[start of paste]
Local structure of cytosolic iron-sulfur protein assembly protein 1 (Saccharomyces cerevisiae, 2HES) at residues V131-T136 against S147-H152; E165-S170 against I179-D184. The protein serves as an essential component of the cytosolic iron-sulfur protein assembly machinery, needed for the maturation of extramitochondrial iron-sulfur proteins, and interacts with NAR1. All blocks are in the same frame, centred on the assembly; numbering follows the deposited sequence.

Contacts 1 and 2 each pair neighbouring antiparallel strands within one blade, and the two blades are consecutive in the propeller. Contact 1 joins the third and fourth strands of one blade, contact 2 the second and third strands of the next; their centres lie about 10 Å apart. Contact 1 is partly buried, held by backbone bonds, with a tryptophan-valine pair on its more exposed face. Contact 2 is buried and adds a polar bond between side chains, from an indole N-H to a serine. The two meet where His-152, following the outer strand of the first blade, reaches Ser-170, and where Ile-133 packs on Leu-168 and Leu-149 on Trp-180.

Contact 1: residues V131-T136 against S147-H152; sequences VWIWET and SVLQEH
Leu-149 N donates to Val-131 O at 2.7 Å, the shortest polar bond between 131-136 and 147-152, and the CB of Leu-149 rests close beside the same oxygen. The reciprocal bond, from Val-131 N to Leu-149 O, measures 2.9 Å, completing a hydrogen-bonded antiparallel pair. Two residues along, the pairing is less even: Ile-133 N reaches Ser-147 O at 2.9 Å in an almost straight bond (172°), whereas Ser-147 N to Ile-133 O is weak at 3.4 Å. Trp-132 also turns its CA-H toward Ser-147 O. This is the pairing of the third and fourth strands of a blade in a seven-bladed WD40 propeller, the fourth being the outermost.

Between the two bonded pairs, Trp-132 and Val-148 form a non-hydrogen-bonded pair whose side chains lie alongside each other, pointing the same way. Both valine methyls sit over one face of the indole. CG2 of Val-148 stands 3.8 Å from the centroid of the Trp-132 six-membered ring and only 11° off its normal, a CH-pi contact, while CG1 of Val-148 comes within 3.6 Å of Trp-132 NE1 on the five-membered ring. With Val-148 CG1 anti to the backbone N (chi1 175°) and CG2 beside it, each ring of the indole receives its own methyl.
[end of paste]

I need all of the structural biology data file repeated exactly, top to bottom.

Local structure of cytosolic iron-sulfur protein assembly protein 1 (Saccharomyces cerevisiae, 2HES) at residues V131-T136 against S147-H152; E165-S170 against I179-D184. The protein serves as an essential component of the cytosolic iron-sulfur protein assembly machinery, needed for the maturation of extramitochondrial iron-sulfur proteins, and interacts with NAR1. All blocks are in the same frame, centred on the assembly; numbering follows the deposited sequence.

Contacts 1 and 2 each pair neighbouring antiparallel strands within one blade, and the two blades are consecutive in the propeller. Contact 1 joins the third and fourth strands of one blade, contact 2 the second and third strands of the next; their centres lie about 10 Å apart. Contact 1 is partly buried, held by backbone bonds, with a tryptophan-valine pair on its more exposed face. Contact 2 is buried and adds a polar bond between side chains, from an indole N-H to a serine. The two meet where His-152, following the outer strand of the first blade, reaches Ser-170, and where Ile-133 packs on Leu-168 and Leu-149 on Trp-180.

Contact 1: residues V131-T136 against S147-H152; sequences VWIWET and SVLQEH
Leu-149 N donates to Val-131 O at 2.7 Å, the shortest polar bond between 131-136 and 147-152, and the CB of Leu-149 rests close beside the same oxygen. The reciprocal bond, from Val-131 N to Leu-149 O, measures 2.9 Å, completing a hydrogen-bonded antiparallel pair. Two residues along, the pairing is less even: Ile-133 N reaches Ser-147 O at 2.9 Å in an almost straight bond (172°), whereas Ser-147 N to Ile-133 O is weak at 3.4 Å. Trp-132 also turns its CA-H toward Ser-147 O. This is the pairing of the third and fourth strands of a blade in a seven-bladed WD40 propeller, the fourth being the outermost.

Between the two bonded pairs, Trp-132 and Val-148 form a non-hydrogen-bonded pair whose side chains lie alongside each other, pointing the same way. Both valine methyls sit over one face of the indole. CG2 of Val-148 stands 3.8 Å from the centroid of the Trp-132 six-membered ring and only 11° off its normal, a CH-pi contact, while CG1 of Val-148 comes within 3.6 Å of Trp-132 NE1 on the five-membered ring. With Val-148 CG1 anti to the backbone N (chi1 175°) and CG2 beside it, each ring of the indole receives its own methyl.